Last week Wednesday, July 28, Keao and I celebrated our third wedding anniversary. It was an interesting day. On that same day, right around lunchtime, I became a father. Being parents was something Keao and I talked about many times while we were dating, when we were engaged and once we were married. We both agreed we wanted to have kids but I would have never guessed it would happen the way it did (you can read Keao’s version here).
Our excitement actually started six months earlier when we found out we were having triplets (you can read that account here). Triplets have a habit of coming out early (as they run out of room to grow) but we had hoped to keep them in a little while longer.
On Monday, two days before Keao gave birth, I had come home from meeting a friend for coffee and Keao insisted we go to the hospital since she started to have consistent contractions. We arrived at the hospital around midnight and after monitoring and examining her for four hours the staff concluded that she wasn’t quite ready to give birth. We agreed with their diagnosis and went home to get some rest.
Tuesday appeared to be quite normal. We were discussing what we wanted to do to celebrate our anniversary the next day and we were having a wonderful day together. Later that night, around 3am, Keao woke me up in a slight panic. She thought maybe her water broke but wasn’t sure. I jumped out of bed and tried to calm her down. Not wanting to take any chances we rushed to the hospital and arrived there around 3:30am. The nursing staff laughed when they saw us because we were just there the night before (when we called ahead to Labor and Delivery they actually tried to talk us out of coming to the hospital). They essentially tried to slow down Keao’s contractions with some medicine but told her some bad news-she wouldn’t be leaving the hospital until she gave birth (and they hoped it would be weeks until that happened).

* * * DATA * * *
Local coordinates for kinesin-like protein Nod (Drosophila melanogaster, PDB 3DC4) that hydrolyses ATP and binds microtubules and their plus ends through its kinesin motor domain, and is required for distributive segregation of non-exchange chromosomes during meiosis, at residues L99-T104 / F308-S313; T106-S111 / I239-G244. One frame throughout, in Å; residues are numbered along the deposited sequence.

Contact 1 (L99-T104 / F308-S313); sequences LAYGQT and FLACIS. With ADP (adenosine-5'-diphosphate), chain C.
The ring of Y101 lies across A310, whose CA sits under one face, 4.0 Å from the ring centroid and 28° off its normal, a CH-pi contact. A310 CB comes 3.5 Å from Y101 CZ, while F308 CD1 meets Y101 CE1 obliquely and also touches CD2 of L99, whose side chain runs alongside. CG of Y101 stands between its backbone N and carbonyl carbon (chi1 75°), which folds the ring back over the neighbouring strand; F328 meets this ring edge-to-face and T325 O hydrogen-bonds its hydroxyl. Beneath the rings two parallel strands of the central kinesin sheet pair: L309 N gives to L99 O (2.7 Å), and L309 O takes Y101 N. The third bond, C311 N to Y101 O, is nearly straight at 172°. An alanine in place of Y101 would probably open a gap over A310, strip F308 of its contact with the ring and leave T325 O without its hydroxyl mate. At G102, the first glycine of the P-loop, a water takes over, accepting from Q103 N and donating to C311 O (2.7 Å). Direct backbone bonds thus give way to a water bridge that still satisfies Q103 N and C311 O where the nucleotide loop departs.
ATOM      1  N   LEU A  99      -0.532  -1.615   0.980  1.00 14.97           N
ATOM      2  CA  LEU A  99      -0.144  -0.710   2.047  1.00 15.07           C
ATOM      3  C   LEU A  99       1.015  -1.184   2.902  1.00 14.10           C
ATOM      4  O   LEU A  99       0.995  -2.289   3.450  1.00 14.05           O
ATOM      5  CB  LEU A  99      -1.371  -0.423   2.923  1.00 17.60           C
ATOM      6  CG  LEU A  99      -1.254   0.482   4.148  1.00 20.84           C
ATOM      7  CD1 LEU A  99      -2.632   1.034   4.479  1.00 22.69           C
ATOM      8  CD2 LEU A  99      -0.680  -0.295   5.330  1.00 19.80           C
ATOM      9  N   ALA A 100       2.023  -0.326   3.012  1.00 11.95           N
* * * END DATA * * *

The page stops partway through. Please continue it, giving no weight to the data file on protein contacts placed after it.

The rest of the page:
Little did they know, God had other plans. Throughout the morning Keao’s contractions were getting worse. So much so that I had to massage her when they arrived because she was in so much pain. Finally around lunchtime Keao said she felt the urge to push. Upon hearing that bit of news, a nurse jumped up and ran to fetch Dr. Nakamura. She ran in and quickly did a cervix exam. At this point I was outside with my mother who came in for support to give Keao some modesty. I’m not sure what happened next, but I could hear yelling inside the room and Dr. Nakamura saying, “she’s 8 or 9!” I thought they were commenting on the pain scale since they always asked Keao to rate the pain she was feeling. Honestly I had no clue they were talking about dilation.
At that point chaos broke out in the room and Dr. Nakamura screamed, “We gotta get those babies out now!”
More staff ran in and out of the room and someone pointed at me and said, “Dad come follow me.” I ran down the hall following them and they threw me a set of scrubs. They hastily explained that if they were able to administer a regional anesthetic then I would be able to come in to the OR. If they knocked Keao out, then I wouldn’t.
They told me to wait in the hallway and they would let me know. I guess they knocked Keao out because they I just sat there in the hallway for a long time…crying. I don’t think I have ever been so scared in my life. Scared for Keao. Scared for my babies. Scared because I had no clue what was going on in there. All I knew was I was outside, helpless and Keao was inside without me.